Frederick publisher to buy controlling interests in 'Annapolitan' New ownership plans to expand, improve editorial content

January 07, 1993|By Lorraine Mirabella | Lorraine Mirabella,Staff Writer

Owners of Annapolitan magazine will sell controlling interests to a Frederick publisher and his business partner in an effort to keep the struggling monthly afloat during hard times for the publishing industry.

Philip Evans, editor and publisher of the monthly lifestyle magazine, and seven other owners expect next week to sign off on the sale, for an undisclosed amount, to Tom Gorsline and Steve Hall.

Mr. Gorsline publishes a similar periodical, Frederick Magazine, and co-owns Greenleaf Graphics, also in the Western Maryland city, with Mr. Hall.

"The key to survival in the '90s is to have an association with other publications," Mr. Evans said yesterday. "There are advantages to being associated with another publication, and that outweighed trying to carry on individually. Increasingly, it's been very difficult for a single-title magazine company to carry on alone."

He pointed to the demise of Regardie's, a hard-hitting, often controversial magazine that covered the Washington area's economic boom during the 1980s.

Regardie's ceased publication in December, citing operating losses caused by declines in commercial real estate advertising.

And last May, a group led by Susan Souders Obrecht, the publisher of Mid-Atlantic Country magazine, bought Baltimore Magazine, a 50,000-circulation monthly, from Capital-Gazette Communications Inc. of Annapolis.

Early last year, the recession and slow winter months forced the 12,000-circulation Annapolitan to cut two issues and instead release double editions in January and November.

The new owners, who will acquire 51 percent of company stock, plan to increase subscription and newsstand sales by giving the magazine a face lift and improving and expanding editorial content, Mr. Hall said.

He said Annapolitan would remain a lifestyle publication serving the community.

"Editorial and design go hand in hand," Mr. Hall said. "As we develop a new editorial focus, we'll develop an image or look to pTC complement that. [The magazine's] been successful. Readers like it, but you always have to keep changing and improving."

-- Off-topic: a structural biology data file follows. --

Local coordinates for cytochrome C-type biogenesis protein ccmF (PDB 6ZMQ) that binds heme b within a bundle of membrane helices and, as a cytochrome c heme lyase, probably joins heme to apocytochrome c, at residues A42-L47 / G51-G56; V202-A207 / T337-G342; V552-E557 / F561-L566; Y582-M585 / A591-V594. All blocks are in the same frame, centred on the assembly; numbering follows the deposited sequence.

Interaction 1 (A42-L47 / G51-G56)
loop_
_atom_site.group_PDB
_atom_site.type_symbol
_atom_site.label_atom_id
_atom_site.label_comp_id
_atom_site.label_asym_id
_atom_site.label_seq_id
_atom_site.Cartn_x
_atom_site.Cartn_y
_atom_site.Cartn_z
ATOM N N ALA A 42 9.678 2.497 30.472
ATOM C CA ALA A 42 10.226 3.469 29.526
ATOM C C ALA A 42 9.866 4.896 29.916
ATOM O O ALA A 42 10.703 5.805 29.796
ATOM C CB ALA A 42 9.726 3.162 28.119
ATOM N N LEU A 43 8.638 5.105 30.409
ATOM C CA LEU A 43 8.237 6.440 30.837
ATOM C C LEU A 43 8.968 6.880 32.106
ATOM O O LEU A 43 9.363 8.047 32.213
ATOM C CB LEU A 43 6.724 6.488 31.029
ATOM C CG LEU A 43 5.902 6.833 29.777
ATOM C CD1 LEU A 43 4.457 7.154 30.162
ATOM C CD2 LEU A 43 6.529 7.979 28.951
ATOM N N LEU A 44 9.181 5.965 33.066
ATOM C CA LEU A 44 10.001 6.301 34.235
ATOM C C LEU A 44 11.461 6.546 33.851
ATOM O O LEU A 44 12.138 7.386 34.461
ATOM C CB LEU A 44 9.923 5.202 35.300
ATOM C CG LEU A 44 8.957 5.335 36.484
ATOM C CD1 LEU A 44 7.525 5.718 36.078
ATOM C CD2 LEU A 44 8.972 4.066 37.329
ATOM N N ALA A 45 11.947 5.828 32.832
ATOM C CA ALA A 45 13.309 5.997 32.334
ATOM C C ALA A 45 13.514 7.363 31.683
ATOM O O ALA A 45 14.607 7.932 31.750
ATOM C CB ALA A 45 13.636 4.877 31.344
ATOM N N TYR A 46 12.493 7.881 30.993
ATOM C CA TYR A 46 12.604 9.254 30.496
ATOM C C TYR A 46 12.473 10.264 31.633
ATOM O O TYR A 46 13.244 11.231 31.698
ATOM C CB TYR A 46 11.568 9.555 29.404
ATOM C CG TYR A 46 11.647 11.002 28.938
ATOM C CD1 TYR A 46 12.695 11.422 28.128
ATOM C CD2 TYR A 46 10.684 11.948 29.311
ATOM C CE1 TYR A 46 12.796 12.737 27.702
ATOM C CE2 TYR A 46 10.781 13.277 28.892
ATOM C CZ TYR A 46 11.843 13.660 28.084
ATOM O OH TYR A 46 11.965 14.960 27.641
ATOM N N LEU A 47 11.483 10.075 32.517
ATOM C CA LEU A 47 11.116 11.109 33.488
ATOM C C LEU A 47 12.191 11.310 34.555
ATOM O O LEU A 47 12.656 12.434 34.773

He said it was too early to elaborate on changes, but noted that readers would see a difference in the March issue.

The combined January/February issue is in production.

His two publications will maintain separate editorial and sales staffs and offices, Mr. Hall said.

But they will cut overhead costs by sharing production, design and accounting facilities and staff, and by consolidating all printing and pre-press work in the Frederick office, he said.

Annapolitan's current owners "explored a number of options" before reaching the sales agreement, said Mr. Evans, who has known Mr. Gorsline for about eight years.

"Clearly, this was the deal that made the most sense, based on a knowledge of each other and the similarity of the businesses," Mr. Evans said. "I'm confident that these guys are going to maintain the quality of the magazine."

Greenleaf Graphics, which the partners opened almost a year ago, handles Frederick Magazine's art direction and graphic design.

The company also worked on art production for Regardie's; produced Encounter for the Spain '92 Foundation, part of the commemoration of Christopher Columbus' expeditions, and classroom materials for the Spanish Embassy; and created Hunt Valley-based AmTote's corporate logo.

Mr. Evans, who bought Annapolitan in 1984 when it was digest-size, black and white and distributed free, will continue to be editor. He and the other owners will retain their stock in Annapolitan Inc.

In addition to the slick, full-size, color magazine, Annapolitan Inc. publishes directories and guides through Fourth Street Publishing Co. As part of the sales agreement, Mr. Gorsline and Mr. Hall will publish those guides.

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